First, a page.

Skip to content

Documentary Filmmaking: An Immersive Experience

Two-Day Workshop led by Melinda Levin

When you film a person, you are locking in the memory of a human being for eternity.

In this workshop, you’ll learn how to structure a story; develop the basic tools for storytelling; and the important issues of domestic and international filmmaking practices. You will learn about some of the legal and ethical issues surrounding documentary filmmaking, and the impact the design of your film can have on a person, a cause, or a country. After viewing excerpts from a selection of documentary films directed and produced by Melinda Levin, we’ll talk about what happened behind the scenes, and the importance of being able to film in dangerous or life-changing situations.

We’ll discuss social media as documentary; your projects; how to get started; and sketch (or flesh) out a media story of your own.  Come with an idea for a documentary or journalistic piece you’d like to produce, and we’ll workshop it together over the course of this weekend immersion class.

Class enrollment is limited.

Melinda Levin is a director, producer, cinematographer and editor for numerous award-winning productions. Her body of media work examines environmental, cultural, socio-political, arts, and indigenous issues. Her most recent film, Mongolia: Earth and Spirit, is a documentary on a Mongolian Tibetan Buddhist monk, and illustrates his commitment to ecological protection of the brittle landscape near the Siberian border.

Levin has served as an artist citizen-ambassador for the U.S. Department of State, and has presented in Vietnam, Thailand, Tajikistan and in remote villages of the Hindu Kush range in the Afghanistan Autonomous Zone. She co-authored a commissioned article entitled “Enhancing Counter-Terrorism with Community-Empowered Ethnographies” for NATO’s Peace and Human Security Series on Human and Social Dynamics, and has presented this research at a NATO symposium in Antalya, Turkey.

Levin is a Professor of Media Arts and Director of the MFA program in Documentary Production and Studies at the University of North Texas.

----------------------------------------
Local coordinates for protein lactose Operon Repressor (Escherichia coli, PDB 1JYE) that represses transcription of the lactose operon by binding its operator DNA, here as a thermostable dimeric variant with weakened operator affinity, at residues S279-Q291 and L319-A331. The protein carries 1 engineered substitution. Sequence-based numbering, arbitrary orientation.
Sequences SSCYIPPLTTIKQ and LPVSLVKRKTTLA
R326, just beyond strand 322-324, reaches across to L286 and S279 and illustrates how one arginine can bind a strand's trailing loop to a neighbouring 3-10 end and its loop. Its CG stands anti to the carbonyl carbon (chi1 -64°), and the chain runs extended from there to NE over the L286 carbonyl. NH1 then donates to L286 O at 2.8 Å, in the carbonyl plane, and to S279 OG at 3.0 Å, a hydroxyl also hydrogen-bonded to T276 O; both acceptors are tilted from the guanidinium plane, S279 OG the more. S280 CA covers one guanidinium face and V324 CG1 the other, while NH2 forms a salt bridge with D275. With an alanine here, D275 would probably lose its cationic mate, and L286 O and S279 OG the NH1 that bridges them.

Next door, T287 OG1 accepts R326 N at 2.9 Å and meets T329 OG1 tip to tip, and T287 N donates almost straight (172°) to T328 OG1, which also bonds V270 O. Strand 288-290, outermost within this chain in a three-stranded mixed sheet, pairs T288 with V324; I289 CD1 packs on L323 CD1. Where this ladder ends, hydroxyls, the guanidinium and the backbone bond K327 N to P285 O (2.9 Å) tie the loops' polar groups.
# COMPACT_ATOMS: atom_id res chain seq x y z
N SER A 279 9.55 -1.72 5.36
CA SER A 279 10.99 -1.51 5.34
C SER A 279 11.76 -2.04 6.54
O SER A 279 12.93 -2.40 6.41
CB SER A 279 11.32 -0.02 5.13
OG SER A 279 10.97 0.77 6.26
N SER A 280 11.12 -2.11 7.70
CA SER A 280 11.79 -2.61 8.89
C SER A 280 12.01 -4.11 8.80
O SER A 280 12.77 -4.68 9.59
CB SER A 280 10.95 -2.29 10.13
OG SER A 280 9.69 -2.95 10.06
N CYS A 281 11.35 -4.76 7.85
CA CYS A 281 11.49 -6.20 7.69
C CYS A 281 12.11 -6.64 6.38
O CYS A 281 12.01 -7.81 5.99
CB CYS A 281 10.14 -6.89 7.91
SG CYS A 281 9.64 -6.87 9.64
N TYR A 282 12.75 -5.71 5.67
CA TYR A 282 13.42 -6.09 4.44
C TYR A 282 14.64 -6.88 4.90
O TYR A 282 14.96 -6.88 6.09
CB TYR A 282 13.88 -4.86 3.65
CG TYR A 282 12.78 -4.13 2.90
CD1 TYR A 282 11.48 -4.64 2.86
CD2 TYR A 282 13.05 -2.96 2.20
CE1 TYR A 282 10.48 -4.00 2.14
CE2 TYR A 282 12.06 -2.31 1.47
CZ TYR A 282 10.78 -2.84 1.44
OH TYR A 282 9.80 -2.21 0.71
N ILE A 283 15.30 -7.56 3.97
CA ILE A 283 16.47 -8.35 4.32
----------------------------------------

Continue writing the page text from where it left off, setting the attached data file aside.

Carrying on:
Saturday, April 18, 2020 & Sunday, April 19, 2020; 10am – 3pm
Tuition: $175 | Early Bird (by April 1): $150



Apr 18 2020


10:00 am - 3:00 pm

The Thoreau Society Bulletin is a 20-page newsletter with bibliographic information and writings on the life, works, and legacy of Henry Thoreau.

Each issue features news, upcoming events, and announcements from the Society, along with original short articles on new discoveries in and about the world of Thoreau, his contemporaries and related topics. It also contains a Notes & Queries section and a President’s Column, as well as additions to the Thoreau Bibliography and reviews of new literature relevant to the field. Edited by Brent Ranalli.

The Thoreau Society Bulletin is mailed to each member on a quarterly basis as a benefit of membership.

Membership includes a subscription to the annual journal.


The Concord Saunterer is a valuable aid to studies of Thoreau.” — Harold Bloom, Yale University

The Concord Saunterer: A Journal of Thoreau Studies is an annual peer-reviewed journal of Thoreau scholarship that features in-depth essays about Thoreau, his times and his contemporaries, and his influence today. Membership includes a subscription to the annual journal.


Get news from the Thoreau Society and learn about ways you can help preserve Thoreau Country as part of our common heritage and as the embodiment of Thoreau’s landmark contributions to social, political, and environmental thought.

The Thoreau Society®, Inc.
341 Virginia Road, Concord, MA 01742
P: (978) 369-5310
F: (978) 369-5382

Educating people about the life, works, and legacy of Henry David Thoreau, challenging all to live a deliberate, considered life—since 1941.


Any views, findings, conclusions, or recommendations expressed in this article do not necessarily represent those of the National Endowment for the Humanities.

Back To Top